Suggestive spirituality

This weekend I went to our State Fair, which is always an enlightening experience. It’s always amazing to me how many kinds of food you can actually get on a stick, or how exciting some people can make waterless cookware sound. I did have a somewhat enlightening experience, but nothing to do with deep-fried twinkies or cookware.

Mainly, I enjoy walking around, watching people, and taking hundreds of photos that I will probably never look at again. We had to leave the fair before I had a chance to view the photography exhibit, so I went back later on and walked around after dark, where I got some interesting shots of the midway lights. It was then that my attention was directed toward the one and only Travis Fox, the hypnotist.

Usually I avoid hypnotists; I recall going to these traveling shows as a kid, always being slightly spooked by the weirdness. I’m not quite so spooked now, as I’m older, hopefully wiser, and have been exposed to a number of revival meetings that were way spookier than any hypnotist. However, this guy was not your standard, sleazy, hypno-fake; he certainly could be a fake, but he wasn’t sleazy, and besides, I had nothing better to do. (I looked him up online after the show, and found that among other things, he’s got a Ph.D. in psychology.)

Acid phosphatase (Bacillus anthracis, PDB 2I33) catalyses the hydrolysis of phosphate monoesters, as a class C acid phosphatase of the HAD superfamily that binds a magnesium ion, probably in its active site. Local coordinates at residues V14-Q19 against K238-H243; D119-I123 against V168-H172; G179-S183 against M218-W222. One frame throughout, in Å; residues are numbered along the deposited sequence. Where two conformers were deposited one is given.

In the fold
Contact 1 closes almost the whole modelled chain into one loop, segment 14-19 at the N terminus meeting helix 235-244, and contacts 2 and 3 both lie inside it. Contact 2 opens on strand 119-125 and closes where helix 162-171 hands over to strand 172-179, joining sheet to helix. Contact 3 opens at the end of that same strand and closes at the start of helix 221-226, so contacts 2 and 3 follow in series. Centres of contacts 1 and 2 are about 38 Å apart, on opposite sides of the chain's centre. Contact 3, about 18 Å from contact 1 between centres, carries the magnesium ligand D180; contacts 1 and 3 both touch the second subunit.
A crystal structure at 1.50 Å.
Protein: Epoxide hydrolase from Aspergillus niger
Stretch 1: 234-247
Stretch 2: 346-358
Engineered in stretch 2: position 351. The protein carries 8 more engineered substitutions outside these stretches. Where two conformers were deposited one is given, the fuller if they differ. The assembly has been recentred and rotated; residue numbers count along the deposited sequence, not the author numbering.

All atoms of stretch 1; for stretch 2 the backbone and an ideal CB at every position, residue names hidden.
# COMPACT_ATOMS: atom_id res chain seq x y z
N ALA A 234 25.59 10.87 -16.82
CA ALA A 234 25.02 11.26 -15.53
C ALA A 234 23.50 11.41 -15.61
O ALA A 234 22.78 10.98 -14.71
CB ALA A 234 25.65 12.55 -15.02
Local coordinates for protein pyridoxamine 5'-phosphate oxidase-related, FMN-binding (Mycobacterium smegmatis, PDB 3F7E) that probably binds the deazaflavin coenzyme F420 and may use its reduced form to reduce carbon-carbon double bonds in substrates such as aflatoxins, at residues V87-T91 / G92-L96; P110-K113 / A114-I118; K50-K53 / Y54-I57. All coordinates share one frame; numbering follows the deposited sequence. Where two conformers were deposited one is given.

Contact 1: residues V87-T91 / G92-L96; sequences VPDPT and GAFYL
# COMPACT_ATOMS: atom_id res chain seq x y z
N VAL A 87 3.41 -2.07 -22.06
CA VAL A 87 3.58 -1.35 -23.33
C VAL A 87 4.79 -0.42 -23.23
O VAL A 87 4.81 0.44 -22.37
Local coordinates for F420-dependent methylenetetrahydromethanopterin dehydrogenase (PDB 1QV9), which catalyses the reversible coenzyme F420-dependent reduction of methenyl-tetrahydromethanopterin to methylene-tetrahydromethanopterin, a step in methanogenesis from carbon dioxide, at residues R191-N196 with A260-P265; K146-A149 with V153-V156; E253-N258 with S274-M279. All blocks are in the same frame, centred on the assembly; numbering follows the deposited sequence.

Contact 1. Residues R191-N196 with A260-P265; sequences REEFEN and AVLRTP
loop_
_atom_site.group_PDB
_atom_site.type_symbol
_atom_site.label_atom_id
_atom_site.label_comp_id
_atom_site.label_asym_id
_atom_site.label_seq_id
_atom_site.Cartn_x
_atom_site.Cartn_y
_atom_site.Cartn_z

It is not a new thought to me that many “spiritual” experiences that people have are not unlike a hypnotist’s act. Watching the show, seeing how easily people were controlled and the amazing power of suggestion, I thought again of many of the weird “Christian” things I have seen over the years, plus many things that perhaps are not so weird.

On the Christian extreme, we have the various pentecostal performers/ministers; in the old days, it was Charles & Frances Hunter (“The Happy Hunters”); more recently, we have Benny Hinn, and many more lesser known folks. Are they sincere? Probably, for the most part. However, that doesn’t mean they aren’t using the same techniques to elicit responses; people will respond extremely quickly to suggestion (and even to their own expectations).

Things I’ve seen include falling over (including injuries resulting from falling over), various odd and not-so-odd physical responses, laughter, and making animal noises. These, by the way, don’t include the things I’ve seen in “exorcisms,” which I think often drift into the hypotrance arena. I’ve also witnessed people being controlled by various “words” spoken over them.

The power of suggestion, especially in a therapy / ministry situation, is extremely powerful and dangerous; however, most ministers (and many therapists) fail to recognize it, rather choosing to believe that these manifestations are always signs of God’s work.